The Gooseneck Trailer has a rather obscure floor-level change that helps it to connect with the towing truck while slightly looking like a goose’s neck. They’re used for heavier and taller objects that are a struggle to load and unload. So, instead, the entire trailer becomes a Removable Gooseneck Trailer lower to the ground so no height restrictions will cause delay on haulage in the UK.
The lower portion of these trailer types is in the centre of the bed and can account for items with heights of 3.5 meters. As well as this, it makes for easy loading and unloading of heavy-duty equipment such as construction vehicles.
Heated Asphalt Trailer
The Heated Asphalt Trailer is – essentially – just like the Cement Trailer in that it has a name relative to hauling one payload but can be used for a range of things.
As well as this, in terms of size and shape, it very closely resembles the Chemical Trailer.
However, the one difference to set it apart from other types of trailers is the thermo-generating power it uses to keep asphalt hot while in transit. This ensures the asphalt doesn’t stick to the sides of the trailer or become stuck in the discharging funnels.
Generally speaking, these trailer types use three-layer technology with an outer layer of polyurethane, a mid-layer of rock composition and an inner layer of tank steel. They also have multiple side-draining valves to help with asphalt removal and distribution across construction sites.
Without being ‘those people’, we are of course The Hobby Kraze: a team filled with enthusiasts about everything hobby related. This means the Horsebox Trailer automatically becomes a favourite for haulage in the UK.
There are, of course, Horsebox Trailers that can be lived in. However, these are more self-contained trucks rather than a trailer in tow. So, we’ll talk about the single or double-loading Horsebox Trailer that does get towed by the general car.
Mainly used to get horses across the country for shows or to their new homes, these trailer types have a specific arrowhead shape to them. They feature front loading and side-loading ramps powered by a hydraulic press that allows horses to load and unload safely and always in a forward motion.
Much like the Horsebox Trailer, the Livestock Trailer is designed to transport livestock such as cows, sheep and pigs.
They generally have steel-panel side walls with gaps to allow for fresh air to move within the trailer types. As well as this, while they may be big enough, you’ll never want Livestock Trailers that can be lived in purely for the smell and the kicking about.
These types of trailers may come with a structured roof, a curtain or both. They can come in both the smaller sizes for the movement of individual animals (much like the Horsebox Trailer) or they can be herd relocators.
Made with galvanised steel, they are built to last. For haulage in the UK, the most common types of Livestock Trailer tend to be the less expensive smaller trailers with a twin-axel 3.6×1.8×1.8-meter body for reduced cattle movements.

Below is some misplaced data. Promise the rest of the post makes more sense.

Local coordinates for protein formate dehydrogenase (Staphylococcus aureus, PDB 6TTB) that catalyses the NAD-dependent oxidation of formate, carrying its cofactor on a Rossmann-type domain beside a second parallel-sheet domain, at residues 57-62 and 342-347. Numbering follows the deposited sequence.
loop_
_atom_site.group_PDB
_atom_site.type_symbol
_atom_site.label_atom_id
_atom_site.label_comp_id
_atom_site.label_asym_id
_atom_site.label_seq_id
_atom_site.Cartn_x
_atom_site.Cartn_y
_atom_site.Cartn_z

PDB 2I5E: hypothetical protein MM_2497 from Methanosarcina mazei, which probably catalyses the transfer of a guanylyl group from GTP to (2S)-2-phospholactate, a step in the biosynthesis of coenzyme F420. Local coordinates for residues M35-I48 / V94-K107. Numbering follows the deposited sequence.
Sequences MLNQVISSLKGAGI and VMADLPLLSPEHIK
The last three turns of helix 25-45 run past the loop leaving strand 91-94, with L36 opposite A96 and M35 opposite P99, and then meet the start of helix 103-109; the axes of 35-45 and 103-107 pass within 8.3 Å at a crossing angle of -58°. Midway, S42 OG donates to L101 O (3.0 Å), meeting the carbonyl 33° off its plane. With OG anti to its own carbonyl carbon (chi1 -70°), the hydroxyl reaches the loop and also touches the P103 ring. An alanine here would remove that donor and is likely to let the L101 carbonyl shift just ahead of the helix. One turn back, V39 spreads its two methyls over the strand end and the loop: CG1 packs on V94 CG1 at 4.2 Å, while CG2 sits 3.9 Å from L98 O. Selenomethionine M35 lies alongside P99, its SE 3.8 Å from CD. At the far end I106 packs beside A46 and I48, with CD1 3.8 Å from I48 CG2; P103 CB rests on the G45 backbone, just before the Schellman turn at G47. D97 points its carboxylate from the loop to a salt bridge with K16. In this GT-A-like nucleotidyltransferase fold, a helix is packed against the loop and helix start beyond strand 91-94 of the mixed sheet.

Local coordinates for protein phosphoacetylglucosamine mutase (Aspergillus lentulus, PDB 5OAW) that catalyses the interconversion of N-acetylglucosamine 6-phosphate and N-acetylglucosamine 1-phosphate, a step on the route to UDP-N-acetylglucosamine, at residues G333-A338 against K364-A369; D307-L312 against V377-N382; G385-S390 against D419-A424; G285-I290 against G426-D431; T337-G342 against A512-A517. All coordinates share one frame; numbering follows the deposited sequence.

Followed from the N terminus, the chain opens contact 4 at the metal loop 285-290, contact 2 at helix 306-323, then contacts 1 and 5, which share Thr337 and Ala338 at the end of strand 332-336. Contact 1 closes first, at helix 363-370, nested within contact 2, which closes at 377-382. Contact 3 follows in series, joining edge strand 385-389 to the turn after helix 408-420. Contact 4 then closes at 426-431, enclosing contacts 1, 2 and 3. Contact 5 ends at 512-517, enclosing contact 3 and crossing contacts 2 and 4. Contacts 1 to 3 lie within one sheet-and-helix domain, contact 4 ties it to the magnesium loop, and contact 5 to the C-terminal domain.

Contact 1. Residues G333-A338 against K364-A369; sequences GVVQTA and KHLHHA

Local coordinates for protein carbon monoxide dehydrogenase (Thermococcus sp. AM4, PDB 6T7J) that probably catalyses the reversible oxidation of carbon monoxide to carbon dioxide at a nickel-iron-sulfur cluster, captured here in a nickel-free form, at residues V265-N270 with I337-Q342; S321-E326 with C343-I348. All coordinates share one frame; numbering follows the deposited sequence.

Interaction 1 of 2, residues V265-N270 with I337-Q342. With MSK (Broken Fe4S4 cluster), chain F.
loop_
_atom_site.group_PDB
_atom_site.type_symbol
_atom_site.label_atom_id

A Mixer Trailer is another of the specialised types of trailers offering the ability to spin the body of the trailer as well as the payload while in transit.
These are typically used for materials such as pre-mixed concrete that needs to remain malleable between sites.
Another notable feature for these modes of freight transport is the angle of the body of the trailer. The mixing feature will sit front-end down with the back end in the air to help with concrete discharge at the site. With this, the Mixer Trailer tends to be a semi with a 12m3 (12,000 litre) maximum capacity.
As these trailer types are very specialised, they aren’t used for any other payload haulage across the UK. As well as this, they aren’t trailers that can be lived in (for obvious reasons).
Moving Floor Trailer
A Moving Floor Trailer is a very useful adaptation to the modern Flatbed, the Box Van and the Curtain Side Trailers.
It features a hydraulic-functioning movement system that helps to adjust and move the positioning of bulk loads on the trailer beds. There’s no need for the Dump Boy Trailer’s hydraulic lift to get items moving as it helps with unloading and loading by using interchangeable moving floor elements that rachet load items up and down the bed.
With this mechanism, it only features front-end loading like the Box Van Trailer. However, despite having a hydraulic system and heavier bed, it can take a much larger payload of up to 70,000 pounds.
A Refrigerator Trailer is another of the specific types of trailers that are custom-made to fit a purpose (and are pricier because of it). They are built using insulating materials such as aluminium and fibreglass to help maintain temperatures throughout the trailer.
Often times, trailer types will need to be able to haul multiple refrigerated products across the country including fruits, vegetables, flowers, pharmaceuticals and various liquids. With this, new Refrigerator Trailers will feature the ability to control certain segments within the body, so each food item is kept within optimised temperature conditions.
Additionally, these types of trailers come with remote temperature monitoring devices to help prevent fault damage.